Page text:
6BBF Author Profile: Adrian Miller
You would probably have high expectations for someone who goes by the name of “Soul Food Scholar,” and Adrian Miller delivers. In his third book, which came out this spring, Miller, an attorney turned barbecue judge, plunged into the story of African Americans and their history with smoked meats. In Black Smoke: African Americans and the United States of Barbecue, Miller continues to “drop knowledge like hot biscuits.” Also spending some time on the political scene, Miller served as a special assistant to the president during the Clinton administration, leaving shortly after George W. Bush took office. This stint led to his second book, The President’s Kitchen Cabinet: The Story of the African Americans Who Have Fed Our First Families, from the Washingtons to the Obamas.
His first book, Soul Food: The Surprising Story of an American Cuisine, One Plate at a Time, won the James Beard Foundation Award for Scholarship and Reference in 2014. His second book was awarded the Ruth Fertel “Keeper of the Flame Award” by the Southern Foodways Alliance in 2018, in recognition of his work on African American foodways. In 2019, he received the Judge Henry N. and Helen T. Graven award from Wartburg College in Waverly, Iowa, for being “an outstanding layperson, whose life is nurtured and guided by a strong sense of Christian calling, and who is making a significant contribution to community, church, and our society.”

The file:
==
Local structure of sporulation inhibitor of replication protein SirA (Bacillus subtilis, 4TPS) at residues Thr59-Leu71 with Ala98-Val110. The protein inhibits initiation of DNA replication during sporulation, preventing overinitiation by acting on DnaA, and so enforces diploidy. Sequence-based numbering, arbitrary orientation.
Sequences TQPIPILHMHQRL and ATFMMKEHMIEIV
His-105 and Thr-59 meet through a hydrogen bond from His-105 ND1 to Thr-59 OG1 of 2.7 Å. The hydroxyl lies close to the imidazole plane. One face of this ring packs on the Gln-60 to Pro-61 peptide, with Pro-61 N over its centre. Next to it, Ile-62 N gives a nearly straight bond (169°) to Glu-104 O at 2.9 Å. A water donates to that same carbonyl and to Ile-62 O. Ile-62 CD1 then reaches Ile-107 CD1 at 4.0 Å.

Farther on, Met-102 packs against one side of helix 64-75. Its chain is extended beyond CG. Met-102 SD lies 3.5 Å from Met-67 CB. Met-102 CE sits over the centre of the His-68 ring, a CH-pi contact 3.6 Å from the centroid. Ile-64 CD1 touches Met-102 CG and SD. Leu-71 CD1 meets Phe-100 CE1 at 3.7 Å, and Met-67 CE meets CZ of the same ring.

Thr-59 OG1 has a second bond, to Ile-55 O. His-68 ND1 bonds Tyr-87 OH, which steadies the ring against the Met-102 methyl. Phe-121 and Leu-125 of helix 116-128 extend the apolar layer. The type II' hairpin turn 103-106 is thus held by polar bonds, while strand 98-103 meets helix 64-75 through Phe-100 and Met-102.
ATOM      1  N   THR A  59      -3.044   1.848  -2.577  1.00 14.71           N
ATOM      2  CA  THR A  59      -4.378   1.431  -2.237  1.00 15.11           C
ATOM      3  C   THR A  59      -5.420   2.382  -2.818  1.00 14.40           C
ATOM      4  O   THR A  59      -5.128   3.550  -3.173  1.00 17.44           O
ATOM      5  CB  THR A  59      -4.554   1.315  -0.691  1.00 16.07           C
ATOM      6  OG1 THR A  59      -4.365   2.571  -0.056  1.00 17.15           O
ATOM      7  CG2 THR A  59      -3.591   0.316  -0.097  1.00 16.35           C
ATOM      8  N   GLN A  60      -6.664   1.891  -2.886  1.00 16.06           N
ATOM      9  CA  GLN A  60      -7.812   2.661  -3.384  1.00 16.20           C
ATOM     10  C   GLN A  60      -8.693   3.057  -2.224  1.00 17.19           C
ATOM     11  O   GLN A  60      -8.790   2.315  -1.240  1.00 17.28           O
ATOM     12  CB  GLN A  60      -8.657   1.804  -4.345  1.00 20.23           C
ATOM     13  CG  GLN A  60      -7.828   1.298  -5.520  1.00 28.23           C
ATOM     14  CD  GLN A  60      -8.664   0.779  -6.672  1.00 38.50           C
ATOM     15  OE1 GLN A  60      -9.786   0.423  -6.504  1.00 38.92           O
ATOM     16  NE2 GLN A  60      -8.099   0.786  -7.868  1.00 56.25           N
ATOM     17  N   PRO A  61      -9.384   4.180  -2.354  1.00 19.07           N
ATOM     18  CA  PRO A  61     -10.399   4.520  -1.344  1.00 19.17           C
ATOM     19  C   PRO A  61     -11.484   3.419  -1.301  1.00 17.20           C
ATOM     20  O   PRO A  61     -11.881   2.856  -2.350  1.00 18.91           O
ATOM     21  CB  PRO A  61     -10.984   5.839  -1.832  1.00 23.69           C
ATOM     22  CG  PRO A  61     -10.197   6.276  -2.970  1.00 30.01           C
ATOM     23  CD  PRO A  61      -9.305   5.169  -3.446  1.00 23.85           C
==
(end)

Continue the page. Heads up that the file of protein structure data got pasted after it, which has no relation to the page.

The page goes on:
We sat down (virtually) and chatted with Miller prior to the upcoming Six Bridges Book Festival.
CALS: At its core, what is your book about?
Miller: Black Smoke is a celebration of African American barbecue culture, and a restoration of African Americans to the American barbecue story.
CALS: What was the process involved with writing your book?
Miller: First I amassed as much information that I could about African American barbecue culture by researching oral histories, cookbooks, books, newspaper and magazine articles, and television shows, and by visiting over 200 barbecue restaurants. I determined the different aspects of barbecue culture that I wanted to explore, and then I distilled the research to support a great narrative.
CALS: What was your favorite part of the writing process?
Miller: The research! I like digging into historical sources, finding incredible stories, and sharing them with a new audience.
CALS: What inspired you?
Miller: I was disturbed by the little attention that African American barbecuers got in the current barbecue craze. I wanted to remind people that the American barbecue story couldn’t be told without including African Americans.
Follow him on Facebook, Twitter, Instagram, and YouTube and, of course, put his virtual Book Fest session on your calendar now. He will be discussing his latest book on Wednesday, Oct. 27, at 8 p.m. Central. Keep your eyes on the Six Bridges page for the full schedule and registration.